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Capitalist Realism All Over Again

James A. Smith

17 March 2023

Such is the whiplash of the left’s fortunes in the almost a decade and a half since Mark Fisher’s Capitalist Realism, that many of us are already onto our second ‘reappraisal’ of the great book. At the start of my Other People’s Politics (drafted in 2018), I reflected with gratitude that the atmosphere of nightmarish compression and lack of possibility that made Capitalist Realism so resonant after the 2008 financial crash, seemed now to have been suspended. We had gone from the ‘slow cancellation of the future’ Fisher spoke of, where ‘there are no breaks, no “shocks of the new” to come’, to an abundance of such shocks. Between 2014 and 2017, British politics had served up the near-misses/probably-next-times of Scottish Independence and Corbynism and the victory of Brexit, not to mention the rise of Donald Trump and a panoply of ‘left populist’ formations across Europe and the US. Whatever one made of these projects individually, the politicians identified with them didn’t sound like the species Fisher had so recently skewered as the ‘Last Man by nature’ and the ‘Last Man by force of will’ (Blair and Brown respectively). Was it ‘capitalist realism’ speaking when – in retort to economic critiques of Brexit – Nigel Farage said ‘there’s more to life than economic growth’ or when Boris said ‘fuck business’? On the left, this new voluntarism of the right was met with a suspension of realism of our own, especially following the surprise over-performance of Corbyn in the 2017 general election. Polls were bullshit; the evidence of our senses (in the bleak mass door-knocking exercises of 2019) was bullshit; the new Jerusalem would be delivered by the omnipotence of our political libido come election night. Realism be damned.

What has occurred in the interim? A profound enclosing of the populist unpredictability of the long 2016: a ‘Restoration’, to use Fisher’s borrowed term for such demobilisations. The heterodoxy in both domestic and foreign policy – on both right and left – in those years has been smothered in the twin nightmares of COVID-19 and Ukraine. For today’s elites, there is once again ‘no alternative’ to technocratic edict and permanent inequality at home, the supremacy of NATO abroad. Our leaders have relearned arts Fisher saw them deploying at the start of the century. Then, the War on Terror was a ‘normalization of crisis […] in which the repealing of measures brought in to deal with an emergency becomes unimaginable’. Such scattered resistances as existed ended up reflecting the anti-democratic state-of-emergency outlook of the powers they were protesting: ‘politics has to be suspended in the name of ethical immediacy’, as Fisher put it, in a dynamic he dated back to the original Live Aid. Today, once again, unlimited and open-ended powers are claimed by states in the name of crises that are too important to be hazarded to democratic oversight or protest.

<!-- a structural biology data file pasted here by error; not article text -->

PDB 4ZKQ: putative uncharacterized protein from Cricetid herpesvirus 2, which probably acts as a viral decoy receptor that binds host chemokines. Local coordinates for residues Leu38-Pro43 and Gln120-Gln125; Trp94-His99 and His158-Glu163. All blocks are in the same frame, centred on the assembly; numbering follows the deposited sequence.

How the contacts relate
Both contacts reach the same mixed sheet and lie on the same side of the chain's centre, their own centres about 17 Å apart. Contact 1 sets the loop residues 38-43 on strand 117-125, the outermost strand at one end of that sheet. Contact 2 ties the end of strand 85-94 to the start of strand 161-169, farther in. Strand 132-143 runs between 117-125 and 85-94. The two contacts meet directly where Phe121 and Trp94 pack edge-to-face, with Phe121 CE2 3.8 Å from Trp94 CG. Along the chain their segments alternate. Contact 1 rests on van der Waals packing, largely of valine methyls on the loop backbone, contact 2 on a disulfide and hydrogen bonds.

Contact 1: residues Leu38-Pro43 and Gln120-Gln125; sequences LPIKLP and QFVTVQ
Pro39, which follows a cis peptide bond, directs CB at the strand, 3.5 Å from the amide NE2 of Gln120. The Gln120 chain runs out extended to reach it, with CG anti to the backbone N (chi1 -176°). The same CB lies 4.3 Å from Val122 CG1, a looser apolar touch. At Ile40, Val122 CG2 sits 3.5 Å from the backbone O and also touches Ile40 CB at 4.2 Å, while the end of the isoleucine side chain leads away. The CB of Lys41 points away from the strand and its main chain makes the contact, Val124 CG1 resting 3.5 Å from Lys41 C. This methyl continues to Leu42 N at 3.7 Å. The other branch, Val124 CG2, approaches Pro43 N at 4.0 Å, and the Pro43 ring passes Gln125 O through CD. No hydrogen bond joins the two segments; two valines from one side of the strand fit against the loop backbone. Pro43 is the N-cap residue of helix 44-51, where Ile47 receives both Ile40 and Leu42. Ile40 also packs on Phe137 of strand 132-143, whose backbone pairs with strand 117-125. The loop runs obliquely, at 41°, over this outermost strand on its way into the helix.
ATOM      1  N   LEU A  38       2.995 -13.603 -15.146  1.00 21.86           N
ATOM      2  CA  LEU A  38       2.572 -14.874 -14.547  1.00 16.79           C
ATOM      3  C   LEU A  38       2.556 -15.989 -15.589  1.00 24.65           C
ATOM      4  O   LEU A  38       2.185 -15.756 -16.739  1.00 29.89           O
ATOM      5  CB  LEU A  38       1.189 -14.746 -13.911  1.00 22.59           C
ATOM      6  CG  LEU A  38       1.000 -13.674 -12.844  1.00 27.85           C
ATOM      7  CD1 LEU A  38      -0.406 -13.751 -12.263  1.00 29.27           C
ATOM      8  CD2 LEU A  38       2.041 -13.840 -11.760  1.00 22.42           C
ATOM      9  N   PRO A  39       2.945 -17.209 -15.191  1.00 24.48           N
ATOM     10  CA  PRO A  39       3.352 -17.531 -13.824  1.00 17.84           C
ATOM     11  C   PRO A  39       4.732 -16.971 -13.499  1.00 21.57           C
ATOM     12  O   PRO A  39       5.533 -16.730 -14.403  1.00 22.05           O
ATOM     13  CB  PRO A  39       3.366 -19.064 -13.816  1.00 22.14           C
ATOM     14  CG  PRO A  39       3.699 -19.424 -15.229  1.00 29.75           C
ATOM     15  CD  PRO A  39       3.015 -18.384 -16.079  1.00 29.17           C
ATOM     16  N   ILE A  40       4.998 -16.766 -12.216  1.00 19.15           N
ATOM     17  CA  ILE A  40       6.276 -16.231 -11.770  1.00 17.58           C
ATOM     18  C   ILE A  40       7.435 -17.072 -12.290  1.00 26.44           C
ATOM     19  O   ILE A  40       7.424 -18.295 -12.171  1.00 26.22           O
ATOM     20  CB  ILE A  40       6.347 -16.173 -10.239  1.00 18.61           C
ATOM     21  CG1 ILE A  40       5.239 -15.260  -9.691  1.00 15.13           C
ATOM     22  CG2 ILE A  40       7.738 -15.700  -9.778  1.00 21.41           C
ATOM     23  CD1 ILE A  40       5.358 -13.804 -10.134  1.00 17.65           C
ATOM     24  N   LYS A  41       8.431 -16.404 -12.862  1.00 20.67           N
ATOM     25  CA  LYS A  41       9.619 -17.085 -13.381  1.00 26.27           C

While the Western left’s approbation for Capitalist Realism has only grown since Fisher’s death in 2017, it has struggled to apply the book’s insights to these circumstances. Virtually the only function of the post-Corbyn/post-Bernie left on COVID-19 and Ukraine has been to drench the political field in anti-political moralism, ensuring any attempts to maintain either event as politically contestable problems remains eccentric and marginal. On COVID-19, government containment measures could never be extreme enough for the left’s satisfaction. On Ukraine, the left’s figureheads have been more than willing to offer up the Tankies of the ‘pariah left’ for sacrifice, or (see the complete absence of resistance to Keir Starmer’s Atlanticism in the UK Labour Party) to defer to reactionary liberals on the acceptable parameters of debate. Attempts to provide leadership to the many otherwise unpolitical people who oppose Western escalation and intervention in the region has broadly been abandoned to the opportunist dissident right. I don’t presume to guess what stance Fisher personally might have taken on these issues had he survived (there is no reason to presume he would be different to any other leftist intellectual). The striking thing is more the paucity of critiques available today compared to what Fisher managed in 2009.